The election in Burma/Myanmar this weekend has once again focussed international attention on the Southeast Asian nation. Much of it will centre on Nobel Peace laureate Aung San Suu Kyi, the leader of the main opposition National League for Democracy party.
There have been reports of vote rigging and vote buying, however, international election monitors are present and the elections are generally expected to be fair. The NLD is expected to win a big majority. The head of the army, Senior General Min Aung Hlaing has stated he will “respect the election results”. However, there are serious obstacles in the way in Burma’s democratic transition. Here are a few to look out for:
Winning the parliamentary election is not enough. Power lies with the president, and the military continue to pull the strings. The president will be nominated and voted for by MPs through a labyrinth process only after the parliamentary election. The process is skewed towards incumbent President Thein Sein, a former general and chairman of the military backed Union Solidarity and Development Party, or another nominated person from the ex-military ranks. As the constitution reserves 25% of seats in both the lower and upper houses for the military, the NLD and allied parties will need to win over two thirds of the contested seats in both houses to get a shot at the presidency. Aung San Suu Kyi is constitutionally barred from running as she was married to a foreigner and has children who are British passport holders. Additionally, the constitution gives the military control of key ministries such as defence, foreign affairs and interior, as well as an option for a “democratic coup” in case of a threat to national security. Aung San Suu Kyi’s comments this week that she will be “above the president” indicates there will be argument and confusion for a long time after the polls. In any case, the new president is not expected to be voted through until after the new year.
Huge economic disparities exist between the super elite (an alliance of military and ex-military officer families with connected businessmen, known locally as the “cronies”) and ordinary people.
The super elite owns and controls much of the economy – oil, gas, timber, mining, banking, tourism, construction, and much else. Privatisation of state assets has further concentrated wealth in this small group. This has added to poverty and lack of basic services – such as clean water, sanitation, adequate healthcare and education. The rise of civil society and other grass roots groups, often issue-focussed with well-grounded popular support, is challenging the status quo. Watching how these groups fare and get treated by the authorities in the coming year will be a litmus test of Burma’s democratic transition.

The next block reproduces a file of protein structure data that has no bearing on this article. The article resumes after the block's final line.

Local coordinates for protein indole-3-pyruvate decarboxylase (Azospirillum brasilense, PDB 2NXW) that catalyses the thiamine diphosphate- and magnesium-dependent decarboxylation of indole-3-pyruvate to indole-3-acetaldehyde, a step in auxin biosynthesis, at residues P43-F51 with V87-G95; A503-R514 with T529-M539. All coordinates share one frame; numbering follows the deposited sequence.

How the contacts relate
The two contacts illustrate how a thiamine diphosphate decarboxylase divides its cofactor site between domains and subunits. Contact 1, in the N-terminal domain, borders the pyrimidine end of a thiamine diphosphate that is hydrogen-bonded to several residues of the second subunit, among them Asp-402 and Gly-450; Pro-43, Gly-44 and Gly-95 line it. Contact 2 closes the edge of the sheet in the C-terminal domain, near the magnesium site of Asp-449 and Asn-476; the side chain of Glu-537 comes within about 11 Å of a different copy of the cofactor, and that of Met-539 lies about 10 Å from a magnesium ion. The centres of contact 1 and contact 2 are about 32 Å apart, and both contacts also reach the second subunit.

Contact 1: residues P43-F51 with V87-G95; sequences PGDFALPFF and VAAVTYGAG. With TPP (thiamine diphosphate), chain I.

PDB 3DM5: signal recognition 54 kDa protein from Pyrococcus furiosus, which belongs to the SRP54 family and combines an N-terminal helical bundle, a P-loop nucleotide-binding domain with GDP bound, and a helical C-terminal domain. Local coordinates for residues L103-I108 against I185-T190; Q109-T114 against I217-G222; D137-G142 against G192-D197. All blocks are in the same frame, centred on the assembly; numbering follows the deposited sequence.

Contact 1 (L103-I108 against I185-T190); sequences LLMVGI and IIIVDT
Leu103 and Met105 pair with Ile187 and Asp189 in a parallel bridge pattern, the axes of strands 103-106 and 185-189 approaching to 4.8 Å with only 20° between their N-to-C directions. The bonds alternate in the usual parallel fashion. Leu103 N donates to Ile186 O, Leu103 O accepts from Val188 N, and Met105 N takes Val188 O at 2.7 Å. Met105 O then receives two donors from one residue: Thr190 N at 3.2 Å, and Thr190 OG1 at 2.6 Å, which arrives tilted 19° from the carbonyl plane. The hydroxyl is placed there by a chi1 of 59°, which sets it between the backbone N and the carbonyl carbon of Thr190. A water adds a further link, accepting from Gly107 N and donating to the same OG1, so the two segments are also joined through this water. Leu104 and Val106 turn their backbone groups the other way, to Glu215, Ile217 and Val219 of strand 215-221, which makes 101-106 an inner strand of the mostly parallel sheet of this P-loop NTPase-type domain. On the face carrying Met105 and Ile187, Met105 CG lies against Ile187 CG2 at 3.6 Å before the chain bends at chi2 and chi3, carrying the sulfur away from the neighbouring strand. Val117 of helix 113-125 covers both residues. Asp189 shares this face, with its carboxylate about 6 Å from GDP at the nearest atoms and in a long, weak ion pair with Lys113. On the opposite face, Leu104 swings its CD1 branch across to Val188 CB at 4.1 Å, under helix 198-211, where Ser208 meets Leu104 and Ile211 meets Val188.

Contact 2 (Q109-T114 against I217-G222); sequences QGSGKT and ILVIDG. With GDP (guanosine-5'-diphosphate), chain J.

The rise of Buddhist nationalism, especially the monks’ organisation Ma Ba Tha, has been a notable consequence of the opening up of the country. It is responsible for pushing the government to pass highly contentious laws, which observers say, are aimed at the Muslim minority. The laws passed earlier in the year include forbidding interfaith marriages, forbidding women from changing religion, and birth control orders. The persecution of the Rohingya ethnic minority has been widely condemned by the United Nations and the international community. UN Secretary General Ban Ki Moon has urged all participants in the election to refrain from using hate speech. How the newly elected government deals with this issue will be closely watched by the international community.
Ethnic Conflict and the Peace Initiative:
Burma boasts some of the world’s longest insurgencies going back decades, fighting for ethnic rights and autonomy. Last month, the government secured a “nationwide ceasefire” agreement, signed after two years of talks. The problem was only eight of the twenty odd ethnic armies signed – so not quite nationwide but a step in the right direction. The challenge in the coming year will be to bring into the ceasefire agreement the remaining conflict areas in the north and northeast – with two of the biggest ethnic armies, the Kachin Independence Organisation (KIO) and the Ta’ang National Liberation Army commanding ten thousand and three thousand armed soldiers respectively. Not least because China has a decades long interest in this border area. And in unison, a major effort needs to be made for a comprehensive peace treaty with those that have signed the current ceasefire agreement. Concessions to ethnic minority demands for political and economic autonomy are needed if the ceasefire is not to unravel in the coming year.
Nyan Naing Oo is a London based writer on Burmese affairs.